Intelligent Heating with Supercomputer Waste Heat
The Jülich supercomputer JUWELS can solve highly complex computing tasks – and it gets quite hot in the process! In future, this waste heat, which is invariably produced during operation, will be used to heat the JSC and seven other neighbouring buildings on the campus efficiently and intelligently. This is made possible by a new low-temperature network, which is currently being developed in the "Living Lab Energy Campus" (LLEC) project to turn Forschungszentrum Jülich into a real-life laboratory. The aim is that with the aid of a new control platform, the areas of electricity and heat are integrated into energy generation systems that have a strongly fluctuating level of electricity production. This will help to save energy and reduce greenhouse gases.
Dr. Stefan Kasselmann, project manager of the LLEC explains how it works: “Through our system, we will direct the heated cooling water from JUWELS into an initial eight buildings close to the JSC computer room to heat the rooms there. To do so, we will be using parts of the existing local heat network as well as new piping systems. The precise design of the network has been tested using comprehensive simulations. The real innovation, however, is the integration of this heating network into the cloud-based control platform developed at IEK-10, optimizing the use of heat and electricity in the LLEC project’s overall energy system.”
Turning warmth into heat
The buildings are still currently heated by district heat from the Weisweiler lignite power plant with hot water at a temperature of around 110 °C. “The water that is heated by the supercomputers, however, only reaches a temperature of around 35 °C, which is too cold to supply heat to the surrounding buildings without any additional measures being taken,” explains Dr. André Xhonneux (IEK-10), LLEC team manager for simulation and software.
At first, heat pumps, which – to use a simple analogy – work in the exact opposite way to a fridge, reduce the temperature to the required 70 °C with the aid of heat exchangers. These instruments will be installed in the buildings as of spring 2021. “A new development is the integration of the heat pumps in the LLEC project’s overarching control system. The operation of these heat pumps is planned days in advance through special algorithms that are dependent on the expected use of the buildings, weather forecasts, and forecasts for the yield of photovoltaic electricity and waste heat produced,” says Xhonneux.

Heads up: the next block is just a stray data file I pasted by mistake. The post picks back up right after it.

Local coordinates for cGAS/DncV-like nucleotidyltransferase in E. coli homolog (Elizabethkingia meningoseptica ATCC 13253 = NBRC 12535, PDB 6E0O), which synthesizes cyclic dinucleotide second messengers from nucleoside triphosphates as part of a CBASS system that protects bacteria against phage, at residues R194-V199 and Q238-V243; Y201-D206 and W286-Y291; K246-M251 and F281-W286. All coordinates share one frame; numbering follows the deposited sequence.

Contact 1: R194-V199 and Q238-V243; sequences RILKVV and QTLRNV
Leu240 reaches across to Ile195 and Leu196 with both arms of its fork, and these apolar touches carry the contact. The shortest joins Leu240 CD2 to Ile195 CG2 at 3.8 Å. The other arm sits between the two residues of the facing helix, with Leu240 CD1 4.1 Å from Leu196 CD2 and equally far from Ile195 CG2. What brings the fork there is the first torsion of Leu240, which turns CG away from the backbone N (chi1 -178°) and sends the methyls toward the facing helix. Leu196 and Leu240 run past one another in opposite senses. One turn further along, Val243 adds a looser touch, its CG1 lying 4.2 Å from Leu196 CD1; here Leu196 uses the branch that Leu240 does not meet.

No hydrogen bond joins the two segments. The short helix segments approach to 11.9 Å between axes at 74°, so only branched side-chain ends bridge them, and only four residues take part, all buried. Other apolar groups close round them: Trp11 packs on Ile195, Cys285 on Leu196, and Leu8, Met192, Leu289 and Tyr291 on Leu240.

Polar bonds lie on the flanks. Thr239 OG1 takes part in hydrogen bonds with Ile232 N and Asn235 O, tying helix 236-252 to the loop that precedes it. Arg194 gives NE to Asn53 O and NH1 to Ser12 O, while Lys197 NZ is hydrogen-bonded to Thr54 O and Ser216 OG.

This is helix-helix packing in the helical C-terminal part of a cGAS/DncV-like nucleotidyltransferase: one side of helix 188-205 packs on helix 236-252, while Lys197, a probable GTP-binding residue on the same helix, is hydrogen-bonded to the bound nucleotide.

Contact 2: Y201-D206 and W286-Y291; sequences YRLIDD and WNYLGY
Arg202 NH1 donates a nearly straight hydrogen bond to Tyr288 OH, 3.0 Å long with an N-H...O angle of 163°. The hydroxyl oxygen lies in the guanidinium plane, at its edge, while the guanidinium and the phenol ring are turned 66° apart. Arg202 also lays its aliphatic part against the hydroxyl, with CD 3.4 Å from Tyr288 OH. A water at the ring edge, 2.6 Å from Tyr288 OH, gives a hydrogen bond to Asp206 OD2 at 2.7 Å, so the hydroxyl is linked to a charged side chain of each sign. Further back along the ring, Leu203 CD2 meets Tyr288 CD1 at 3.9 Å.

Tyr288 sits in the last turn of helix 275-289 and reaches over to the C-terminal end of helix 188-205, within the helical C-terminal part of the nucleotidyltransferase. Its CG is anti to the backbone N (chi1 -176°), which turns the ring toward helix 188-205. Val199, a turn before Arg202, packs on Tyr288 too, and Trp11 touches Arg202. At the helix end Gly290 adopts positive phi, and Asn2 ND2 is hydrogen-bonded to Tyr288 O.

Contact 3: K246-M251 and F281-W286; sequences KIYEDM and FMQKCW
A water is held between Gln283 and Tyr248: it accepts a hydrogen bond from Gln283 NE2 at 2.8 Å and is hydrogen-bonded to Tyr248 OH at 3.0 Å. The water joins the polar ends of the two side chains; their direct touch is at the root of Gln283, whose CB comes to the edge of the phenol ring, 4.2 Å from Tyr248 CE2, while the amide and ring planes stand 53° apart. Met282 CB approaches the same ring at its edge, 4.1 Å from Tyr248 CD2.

The entire system is scheduled to be up and running by the end of 2021. “This will not only help us to provide heating in a more climate-friendly way but we will also gain crucial insights into the optimal operation of such local heating networks. The developed solutions can then be transferred outside of Forschungszentrum Jülich in the near future to city districts.”
Keine Angst vor kalten Räumen
Aber was, wenn der Superrechner im Winter einmal keine Wärme liefert – etwa, weil er unvorhergesehen abgeschaltet werden muss? „Sollte JUWELS einmal nicht laufen, ist die Wärmeversorgung der Gebäude durch das Niedertemperaturnetz trotzdem gewährleistet, da in diesem Fall Abwärme aus der neuen Wärmevollversorgungszentrale automatisch beigemischt wird“, so Xhonneux.
Construction of the new, additional piping system has now begun. Roughly 920 metres of piping made of plastic-coated steel will be installed in the next few months. In the end, the network will be connected to the seven buildings of the JSC, IBI-7, IBG-3, and the Seecasino, as well as an eighth new multi-purpose building, which is still being built.
“Perhaps the biggest challenge with our low-temperature network is to set it up in existing buildings that are in use without significantly disturbing the colleagues working in and around these buildings,” says Philipp Ueberberg (B-TP2), head of the civil engineering team. No structural changes will be necessary in the offices themselves. “We will continue to use the radiator systems that are already in place,” explains Ueberberg. “We also want to avoid any road closures where possible and will look to close off as few parking spaces as necessary for as short a time as possible.”
“The most important goal for the low-temperature network is to demonstrate an efficient and intelligent system for heating buildings, in which the network is used as an active control component within the overall energy system,” says Dominik Hering, a doctoral researcher in the field of mechanical engineering at IEK-10. “Intelligent in this scenario means establishing as optimal a balance as possible between the generation and demand of heat and electricity.” This will help to save a lot of energy and significantly reduce CO₂, he adds. “If the supercomputer runs for a long time without interruption, this could be a reduction of up to 320 tonnes of CO₂ per year in comparison with a conventional district heating supply,” Hering says.
A component of the energy transition
n Germany, the heating of buildings makes up around 28 % of the annual final energy demand, Xhonneux explains. “At more than 75 %, fossil fuels make up a very large proportion of household energy demand. Using existing waste heat in such an intelligent fashion – i.e. via local heating networks – for the heating of rooms can thus help to significantly reduce the use of fossil fuels.” With a centralized heat source, heat can be produced efficiently or – using the example of Jülich’s supercomputer – waste heat can be used sustainably. The project is funded by the Federal Ministry for Economy and Energy (BMWi).